Land Grabbing: Provisions under Civil Law

Immovable property related matters are usually dealt with under the Code of Civil Procedure, 1908 (or C.P.C.) unless there is some criminal transaction as per the facts of the case. The section 5 of Specific Relief Act (S.R.A.), 1963 contains provisions related to recovery of specific immovable property. According to it, any person who is rightfully entitled to possess a specific immovable property may recover the same as per provisions of C.P.C. Also, in case of wrongful dispossession from the property, Section 6 of S.R.A. applies. The aggrieved party can also apply for temporary or permanent injunction (Stay order). 


Land Grabbing Act

In India, there is no specific law related to land grabbing at the central level. However, there are certain states in India like Gujarat, Karnataka and Andhra Pradesh that have Land Grabbing Act regulating the provisions around land grab. The Act specifies routes to be followed in case of violation through land grab.


Adverse Possession

In property law, “Possession is nine points of ownership” is an accepted norm that depicts the importance of possession in case of ownership disputes. The uninterrupted possession of an immovable property for a certain period grants ownership rights to such possessor. Legal aspects related to adverse possession are given in the Limitation Act, 1963. As per law, if a person possesses another person’s immovable property for 12 years in continuity, he/ she is entitled to the title of that immovable property. Hence, if you do not reside in your property for years, it does not affect your title of ownership. But if someone else is in possession of your property, it should not go uninterrupted for years. Otherwise that person may become the rightful owner as per the Limitation Act.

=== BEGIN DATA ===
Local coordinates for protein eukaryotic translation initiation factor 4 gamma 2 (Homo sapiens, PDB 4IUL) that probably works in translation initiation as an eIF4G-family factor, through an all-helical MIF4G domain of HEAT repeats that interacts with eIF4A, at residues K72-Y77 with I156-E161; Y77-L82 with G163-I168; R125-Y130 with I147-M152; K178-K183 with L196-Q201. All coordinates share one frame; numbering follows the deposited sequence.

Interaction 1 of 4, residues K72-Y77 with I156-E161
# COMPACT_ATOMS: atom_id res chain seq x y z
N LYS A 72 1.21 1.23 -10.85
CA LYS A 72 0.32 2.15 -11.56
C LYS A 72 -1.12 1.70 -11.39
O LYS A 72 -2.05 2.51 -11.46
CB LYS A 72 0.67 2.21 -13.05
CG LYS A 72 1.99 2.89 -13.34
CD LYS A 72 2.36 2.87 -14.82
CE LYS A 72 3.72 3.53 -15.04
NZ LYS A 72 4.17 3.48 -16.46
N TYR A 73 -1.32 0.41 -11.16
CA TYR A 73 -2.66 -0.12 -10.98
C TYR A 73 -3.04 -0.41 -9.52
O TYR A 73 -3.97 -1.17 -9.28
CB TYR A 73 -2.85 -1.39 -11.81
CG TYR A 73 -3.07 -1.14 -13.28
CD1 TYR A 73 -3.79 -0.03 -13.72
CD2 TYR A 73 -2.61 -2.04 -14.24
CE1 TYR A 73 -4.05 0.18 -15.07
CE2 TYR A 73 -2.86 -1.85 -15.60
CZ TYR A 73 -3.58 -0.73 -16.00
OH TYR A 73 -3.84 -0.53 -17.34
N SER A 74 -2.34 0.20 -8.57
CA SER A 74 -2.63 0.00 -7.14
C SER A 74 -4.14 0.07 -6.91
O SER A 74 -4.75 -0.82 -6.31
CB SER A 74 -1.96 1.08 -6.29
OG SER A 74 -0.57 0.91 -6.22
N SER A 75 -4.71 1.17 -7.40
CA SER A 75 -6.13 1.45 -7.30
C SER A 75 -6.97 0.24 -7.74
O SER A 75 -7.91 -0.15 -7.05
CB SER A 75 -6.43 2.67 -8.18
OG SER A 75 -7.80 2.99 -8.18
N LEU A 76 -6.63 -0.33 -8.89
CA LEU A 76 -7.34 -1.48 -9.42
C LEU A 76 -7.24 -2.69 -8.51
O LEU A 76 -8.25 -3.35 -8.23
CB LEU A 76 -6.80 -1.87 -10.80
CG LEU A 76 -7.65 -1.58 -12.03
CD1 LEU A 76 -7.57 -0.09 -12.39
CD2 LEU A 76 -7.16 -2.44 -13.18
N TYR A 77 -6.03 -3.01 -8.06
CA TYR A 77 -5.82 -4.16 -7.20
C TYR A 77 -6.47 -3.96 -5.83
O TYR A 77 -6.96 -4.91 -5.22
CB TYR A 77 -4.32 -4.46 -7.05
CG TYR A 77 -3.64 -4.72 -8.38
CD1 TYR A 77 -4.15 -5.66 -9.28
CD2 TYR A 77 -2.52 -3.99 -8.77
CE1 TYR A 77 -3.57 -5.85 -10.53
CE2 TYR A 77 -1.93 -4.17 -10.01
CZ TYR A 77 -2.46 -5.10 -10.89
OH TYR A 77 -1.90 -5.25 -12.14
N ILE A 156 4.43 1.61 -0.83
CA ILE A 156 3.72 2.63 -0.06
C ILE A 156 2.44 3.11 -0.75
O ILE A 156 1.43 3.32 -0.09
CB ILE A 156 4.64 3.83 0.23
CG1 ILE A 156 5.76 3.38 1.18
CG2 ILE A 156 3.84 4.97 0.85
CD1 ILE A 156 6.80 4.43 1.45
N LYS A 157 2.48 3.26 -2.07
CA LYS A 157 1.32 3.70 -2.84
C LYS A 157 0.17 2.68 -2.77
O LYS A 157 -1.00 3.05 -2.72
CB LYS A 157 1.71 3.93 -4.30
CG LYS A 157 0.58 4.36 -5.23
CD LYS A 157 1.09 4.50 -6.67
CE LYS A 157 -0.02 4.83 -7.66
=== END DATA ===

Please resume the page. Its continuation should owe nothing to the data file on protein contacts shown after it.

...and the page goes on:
Documents for Proof of Ownership

  • Agreement to Sale or Conveyance deed
  • Title deed
  • Power of Attorney
  • Property Tax Returns
  • Khata
  • Record of Rights
  • Record of Tenancy and Cultivation
  • Akaraband

 

Mutation of Property

For a sale of immovable property, particularly of the land, mutation is a familiar process for many. After a sale or transfer of property takes place, the transfer of ‘title of ownership’ has to be recorded with the land revenue department. This process is called the mutation of property and is essential for deciding the tax liability by the authorities. The process of mutation takes place every time a sale or purchase of property takes place, for inheritance of property, for power of attorney relating. Skipping the process of mutation of property is often the root cause of land grabbing. 


How to Prevent Land Grab?

To avoid a case of land grabbing, make sure you comply with the pointers below:

  • Registration of property as per the laws applicable
  • Keeping the documents related to any estate with utmost care
  • Payment of utility charges (water, electricity, etc.) on time
  • Timely payment of government taxes (property tax, house tax, etc.)
  • Maintain record of all the above-mentioned receipts
  • In case of residing somewhere else, conduct regular inspections of the estate
  • Put up sign-boards and fences on the boundary of said property to repel trespassers


How do I file a case against land grabbing?

The process to be followed against land grabbing shall vary from case to case as mentioned under the criminal as well the civil laws. If the scenario matches with criminal provisions as mentioned above, one can contact police for land grabbing complaints. If your state has a Land Grabbing Act, the provisions have to be followed accordingly. Otherwise, one can pursue civil proceedings against such land grab. You may search for a property lawyer near you to seek legal advice on land grab.

Written By:
Ridhi Khurana

Ridhi Khurana

Gurgaon